Education-oriented NGOs have been devoted themselves to the task of balancing the disparity of resources for decades. Nowadays, with the advent of new information and communication technologies (ICTs) such as networked computers, mobile phones, and the Internet, many NGOs have come to realize the potential of ICTs in advancing the development of education for the underprivileged parts of society.
However, as no ambitious goal is free of challenges, there are a vast array of issues that the NGO’s facing in actualizing the potential of ICTs. This panel seeks to address these challenges by attempting to discuss (and hopefully answer) the following questions:
1. Why is simply “feeding” African children new technologies (e.g. laptops) insufficient to improve education? Why did the MIT professors and their seemingly promising “One Laptop per Child” project fail to actualize their promised goal?
2. Which unique characters do ICTs possess that enable development? To what extent do ICTs empower development?
3. Access to modern technology provides underprivileged children with the potential to experience the best educational courses via open access course websites, but where exactly does the learning incentive come from? Can the Internet create the learning incentive, or just facilitate them?
We are fortunate to have three experts to address these questions.
An early practitioner in the use of the Web for learning, knowledge exchange and partnership building, Leslie is particularly interested in the roles of network openness and control in the flow of knowledge and their impact on local and international development. Since 2001, Leslie has been directing Bioline International, a collaborative platform based in CRIA Brazil for open access distribution of research journals from close to twenty developing countries. The goal is to better understand the design, structural and policy barriers that impede knowledge production and exchange. With Alma Swan, Leslie co-founded the Open Access Scholarly Information Sourcebook (OASIS) and the Global Open Access Map. A Trustee of the Electronic Publishing Trust for Development, Leslie is on the editorial board of Open Medicine, and the advisory board of the Scholarly Communication in Africa Project based at the University of Cape Town. He is also a member of the Research Dissemination Committee of the Canadian Federation of Humanities and Social Sciences.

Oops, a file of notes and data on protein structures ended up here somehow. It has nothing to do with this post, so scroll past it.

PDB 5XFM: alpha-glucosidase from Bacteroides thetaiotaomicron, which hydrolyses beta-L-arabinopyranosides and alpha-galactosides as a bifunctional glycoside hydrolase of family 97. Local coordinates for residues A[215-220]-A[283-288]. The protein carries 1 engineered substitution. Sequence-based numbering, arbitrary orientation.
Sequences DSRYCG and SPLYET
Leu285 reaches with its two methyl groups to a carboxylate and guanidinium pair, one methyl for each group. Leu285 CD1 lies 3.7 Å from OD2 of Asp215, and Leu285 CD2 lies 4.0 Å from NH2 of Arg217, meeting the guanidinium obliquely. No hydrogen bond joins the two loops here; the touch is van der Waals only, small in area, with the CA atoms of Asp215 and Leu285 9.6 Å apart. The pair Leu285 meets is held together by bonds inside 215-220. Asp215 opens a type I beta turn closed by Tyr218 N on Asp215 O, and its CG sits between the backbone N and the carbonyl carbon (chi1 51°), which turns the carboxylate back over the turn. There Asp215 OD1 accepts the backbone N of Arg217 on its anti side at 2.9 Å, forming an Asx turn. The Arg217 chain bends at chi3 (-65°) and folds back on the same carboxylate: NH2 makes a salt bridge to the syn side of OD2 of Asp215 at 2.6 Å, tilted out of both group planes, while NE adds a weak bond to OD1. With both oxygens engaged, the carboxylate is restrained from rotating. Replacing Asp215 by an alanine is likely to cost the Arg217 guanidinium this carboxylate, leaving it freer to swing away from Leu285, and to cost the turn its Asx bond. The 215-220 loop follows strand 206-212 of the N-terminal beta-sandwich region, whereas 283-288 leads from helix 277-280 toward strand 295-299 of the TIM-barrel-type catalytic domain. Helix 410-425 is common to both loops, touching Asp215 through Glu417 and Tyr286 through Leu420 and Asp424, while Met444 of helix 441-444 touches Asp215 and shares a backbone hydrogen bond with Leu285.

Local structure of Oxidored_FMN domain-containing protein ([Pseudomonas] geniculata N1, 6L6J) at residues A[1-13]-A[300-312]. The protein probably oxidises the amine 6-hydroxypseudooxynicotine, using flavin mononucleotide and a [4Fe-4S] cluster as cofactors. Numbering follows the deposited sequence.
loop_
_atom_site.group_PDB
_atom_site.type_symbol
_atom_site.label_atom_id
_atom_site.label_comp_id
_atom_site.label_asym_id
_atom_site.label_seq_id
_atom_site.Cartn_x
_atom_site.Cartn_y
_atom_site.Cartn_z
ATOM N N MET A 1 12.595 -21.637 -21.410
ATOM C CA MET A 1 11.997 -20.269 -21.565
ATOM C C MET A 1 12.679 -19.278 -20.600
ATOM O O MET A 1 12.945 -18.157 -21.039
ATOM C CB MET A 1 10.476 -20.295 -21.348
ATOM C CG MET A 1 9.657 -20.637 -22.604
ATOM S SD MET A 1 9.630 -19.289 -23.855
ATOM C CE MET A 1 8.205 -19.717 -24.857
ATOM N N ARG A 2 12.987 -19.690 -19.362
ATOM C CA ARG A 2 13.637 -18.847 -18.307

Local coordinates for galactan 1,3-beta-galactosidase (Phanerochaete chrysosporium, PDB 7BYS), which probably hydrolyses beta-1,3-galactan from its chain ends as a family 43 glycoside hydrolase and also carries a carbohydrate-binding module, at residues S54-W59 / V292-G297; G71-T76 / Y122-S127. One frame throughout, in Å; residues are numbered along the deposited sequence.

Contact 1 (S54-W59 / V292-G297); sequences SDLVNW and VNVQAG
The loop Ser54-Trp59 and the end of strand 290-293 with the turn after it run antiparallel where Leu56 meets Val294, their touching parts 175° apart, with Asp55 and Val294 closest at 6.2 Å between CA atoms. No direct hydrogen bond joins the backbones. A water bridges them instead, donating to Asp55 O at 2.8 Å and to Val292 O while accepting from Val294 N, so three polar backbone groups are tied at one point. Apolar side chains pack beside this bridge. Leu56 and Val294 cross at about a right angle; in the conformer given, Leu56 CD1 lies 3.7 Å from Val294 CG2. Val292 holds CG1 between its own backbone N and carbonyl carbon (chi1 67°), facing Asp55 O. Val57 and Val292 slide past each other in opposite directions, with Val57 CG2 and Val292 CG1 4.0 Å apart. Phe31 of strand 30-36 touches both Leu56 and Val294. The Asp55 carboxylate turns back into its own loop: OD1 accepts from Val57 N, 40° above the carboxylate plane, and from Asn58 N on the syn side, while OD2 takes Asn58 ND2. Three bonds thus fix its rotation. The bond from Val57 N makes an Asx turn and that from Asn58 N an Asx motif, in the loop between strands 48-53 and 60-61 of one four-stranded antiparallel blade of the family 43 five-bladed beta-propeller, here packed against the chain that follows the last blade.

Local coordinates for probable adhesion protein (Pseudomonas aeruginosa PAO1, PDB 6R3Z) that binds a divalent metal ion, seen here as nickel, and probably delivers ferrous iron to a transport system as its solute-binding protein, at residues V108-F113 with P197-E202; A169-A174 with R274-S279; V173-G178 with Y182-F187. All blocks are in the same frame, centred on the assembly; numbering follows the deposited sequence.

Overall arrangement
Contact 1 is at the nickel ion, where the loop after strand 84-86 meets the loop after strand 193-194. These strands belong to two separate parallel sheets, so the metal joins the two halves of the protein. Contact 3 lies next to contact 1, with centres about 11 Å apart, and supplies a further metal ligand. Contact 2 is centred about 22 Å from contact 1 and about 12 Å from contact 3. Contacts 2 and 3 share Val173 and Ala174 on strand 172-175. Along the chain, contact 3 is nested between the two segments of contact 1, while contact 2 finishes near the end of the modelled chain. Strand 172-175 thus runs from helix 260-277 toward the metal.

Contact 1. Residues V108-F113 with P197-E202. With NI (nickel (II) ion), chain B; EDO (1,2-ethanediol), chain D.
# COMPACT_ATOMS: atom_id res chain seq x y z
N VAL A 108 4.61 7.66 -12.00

Bob Logan is a media ecology professor at University of Toronto. He has a variety of experiences as an academic involved in research in information theory, biology, linguistics, and media ecology studies. As a notable contemporary scholar of Toronto School of Communication theory, he collaborated with Marshall McLuhan and developed his media theory into the Internet age. He will elaborate on the history of media and analyze the character of the Internet from a theoretical perspective to address the possibility of incorporating the Internet into education in this panel.
Yishin Khoo is a Ph.D candidate in Curriculum Studies and Teacher Development at the Ontario Institute for Studies in Education, University of Toronto. Yishin is a globally-focused social innovator, mentor and advisor on education initiatives. She has served on local and international boards and committees dedicating her efforts to educational projects on rehabilitation, rural China and youth development. Currently a board member at Rural China Education Foundation, she utilizes online project management tool to foster community of practice among researchers and practitioners on educational innovation in China.
We welcome media students who are interested in the Internet, engineering students whose field of expertise is building broadband for underdeveloped countries, computer science students who acknowledge the notion of open access, and sociology students who study social mobility. This is a great opportunity for students and practitioners who come from very different fields yet working towards the same goal to share insights. Welcome to join us!